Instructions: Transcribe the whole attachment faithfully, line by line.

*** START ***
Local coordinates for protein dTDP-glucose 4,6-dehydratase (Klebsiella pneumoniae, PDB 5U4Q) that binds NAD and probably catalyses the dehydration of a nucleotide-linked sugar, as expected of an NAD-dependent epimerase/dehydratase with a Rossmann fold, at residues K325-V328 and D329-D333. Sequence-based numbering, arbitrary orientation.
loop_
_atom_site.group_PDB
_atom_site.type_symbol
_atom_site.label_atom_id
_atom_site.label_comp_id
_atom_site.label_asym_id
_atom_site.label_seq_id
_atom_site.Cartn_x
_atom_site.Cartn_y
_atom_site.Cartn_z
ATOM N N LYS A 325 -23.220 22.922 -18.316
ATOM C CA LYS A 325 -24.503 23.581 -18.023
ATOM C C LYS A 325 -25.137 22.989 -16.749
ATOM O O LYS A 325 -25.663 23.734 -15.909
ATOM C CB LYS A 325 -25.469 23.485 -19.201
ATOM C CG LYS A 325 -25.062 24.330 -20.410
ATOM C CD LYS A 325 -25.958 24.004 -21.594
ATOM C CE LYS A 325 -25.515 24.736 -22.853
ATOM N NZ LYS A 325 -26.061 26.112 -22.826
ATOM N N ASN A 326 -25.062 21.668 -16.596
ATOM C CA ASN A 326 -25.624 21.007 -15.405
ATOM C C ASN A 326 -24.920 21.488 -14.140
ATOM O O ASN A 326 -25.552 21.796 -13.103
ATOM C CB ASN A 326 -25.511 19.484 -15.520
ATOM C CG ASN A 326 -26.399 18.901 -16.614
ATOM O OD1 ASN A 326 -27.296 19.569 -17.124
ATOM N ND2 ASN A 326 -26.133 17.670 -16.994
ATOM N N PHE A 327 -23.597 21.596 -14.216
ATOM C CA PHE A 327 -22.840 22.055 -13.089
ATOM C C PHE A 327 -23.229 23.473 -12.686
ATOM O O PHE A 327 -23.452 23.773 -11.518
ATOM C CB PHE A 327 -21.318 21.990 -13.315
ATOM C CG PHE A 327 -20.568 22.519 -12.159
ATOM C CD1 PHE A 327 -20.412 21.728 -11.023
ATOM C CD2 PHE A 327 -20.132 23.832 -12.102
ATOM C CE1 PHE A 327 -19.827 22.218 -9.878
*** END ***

Local coordinates for protein dTDP-glucose 4,6-dehydratase (Klebsiella pneumoniae, PDB 5U4Q) that binds NAD and probably catalyses the dehydration of a nucleotide-linked sugar, as expected of an NAD-dependent epimerase/dehydratase with a Rossmann fold, at residues K325-V328 and D329-D333. Sequence-based numbering, arbitrary orientation.
loop_
_atom_site.group_PDB
_atom_site.type_symbol
_atom_site.label_atom_id
_atom_site.label_comp_id
_atom_site.label_asym_id
_atom_site.label_seq_id
_atom_site.Cartn_x
_atom_site.Cartn_y
_atom_site.Cartn_z
ATOM N N LYS A 325 -23.220 22.922 -18.316
ATOM C CA LYS A 325 -24.503 23.581 -18.023
ATOM C C LYS A 325 -25.137 22.989 -16.749
ATOM O O LYS A 325 -25.663 23.734 -15.909
ATOM C CB LYS A 325 -25.469 23.485 -19.201
ATOM C CG LYS A 325 -25.062 24.330 -20.410
ATOM C CD LYS A 325 -25.958 24.004 -21.594
ATOM C CE LYS A 325 -25.515 24.736 -22.853
ATOM N NZ LYS A 325 -26.061 26.112 -22.826
ATOM N N ASN A 326 -25.062 21.668 -16.596
ATOM C CA ASN A 326 -25.624 21.007 -15.405
ATOM C C ASN A 326 -24.920 21.488 -14.140
ATOM O O ASN A 326 -25.552 21.796 -13.103
ATOM C CB ASN A 326 -25.511 19.484 -15.520
ATOM C CG ASN A 326 -26.399 18.901 -16.614
ATOM O OD1 ASN A 326 -27.296 19.569 -17.124
ATOM N ND2 ASN A 326 -26.133 17.670 -16.994
ATOM N N PHE A 327 -23.597 21.596 -14.216
ATOM C CA PHE A 327 -22.840 22.055 -13.089
ATOM C C PHE A 327 -23.229 23.473 -12.686
ATOM O O PHE A 327 -23.452 23.773 -11.518
ATOM C CB PHE A 327 -21.318 21.990 -13.315
ATOM C CG PHE A 327 -20.568 22.519 -12.159
ATOM C CD1 PHE A 327 -20.412 21.728 -11.023
ATOM C CD2 PHE A 327 -20.132 23.832 -12.102
ATOM C CE1 PHE A 327 -19.827 22.218 -9.878